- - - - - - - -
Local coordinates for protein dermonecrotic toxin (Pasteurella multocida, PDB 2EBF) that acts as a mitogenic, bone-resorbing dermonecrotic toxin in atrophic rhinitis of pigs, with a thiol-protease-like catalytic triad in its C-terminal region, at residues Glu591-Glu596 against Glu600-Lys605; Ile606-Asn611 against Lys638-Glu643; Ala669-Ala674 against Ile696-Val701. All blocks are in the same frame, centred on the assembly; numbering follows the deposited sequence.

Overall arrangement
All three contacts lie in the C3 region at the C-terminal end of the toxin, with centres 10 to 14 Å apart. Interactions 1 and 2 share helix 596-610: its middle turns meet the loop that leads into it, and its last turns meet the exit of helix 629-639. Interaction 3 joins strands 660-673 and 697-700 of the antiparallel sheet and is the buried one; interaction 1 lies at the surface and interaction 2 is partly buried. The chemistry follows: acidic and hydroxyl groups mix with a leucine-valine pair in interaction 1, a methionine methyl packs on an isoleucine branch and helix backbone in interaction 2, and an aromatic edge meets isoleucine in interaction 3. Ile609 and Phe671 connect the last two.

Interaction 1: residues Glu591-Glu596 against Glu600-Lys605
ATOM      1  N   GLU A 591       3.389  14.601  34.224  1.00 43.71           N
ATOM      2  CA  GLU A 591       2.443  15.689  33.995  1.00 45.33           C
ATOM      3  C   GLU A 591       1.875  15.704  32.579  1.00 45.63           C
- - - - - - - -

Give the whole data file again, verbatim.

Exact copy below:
Local coordinates for protein dermonecrotic toxin (Pasteurella multocida, PDB 2EBF) that acts as a mitogenic, bone-resorbing dermonecrotic toxin in atrophic rhinitis of pigs, with a thiol-protease-like catalytic triad in its C-terminal region, at residues Glu591-Glu596 against Glu600-Lys605; Ile606-Asn611 against Lys638-Glu643; Ala669-Ala674 against Ile696-Val701. All blocks are in the same frame, centred on the assembly; numbering follows the deposited sequence.

Overall arrangement
All three contacts lie in the C3 region at the C-terminal end of the toxin, with centres 10 to 14 Å apart. Interactions 1 and 2 share helix 596-610: its middle turns meet the loop that leads into it, and its last turns meet the exit of helix 629-639. Interaction 3 joins strands 660-673 and 697-700 of the antiparallel sheet and is the buried one; interaction 1 lies at the surface and interaction 2 is partly buried. The chemistry follows: acidic and hydroxyl groups mix with a leucine-valine pair in interaction 1, a methionine methyl packs on an isoleucine branch and helix backbone in interaction 2, and an aromatic edge meets isoleucine in interaction 3. Ile609 and Phe671 connect the last two.

Interaction 1: residues Glu591-Glu596 against Glu600-Lys605
ATOM      1  N   GLU A 591       3.389  14.601  34.224  1.00 43.71           N
ATOM      2  CA  GLU A 591       2.443  15.689  33.995  1.00 45.33           C
ATOM      3  C   GLU A 591       1.875  15.704  32.579  1.00 45.63           C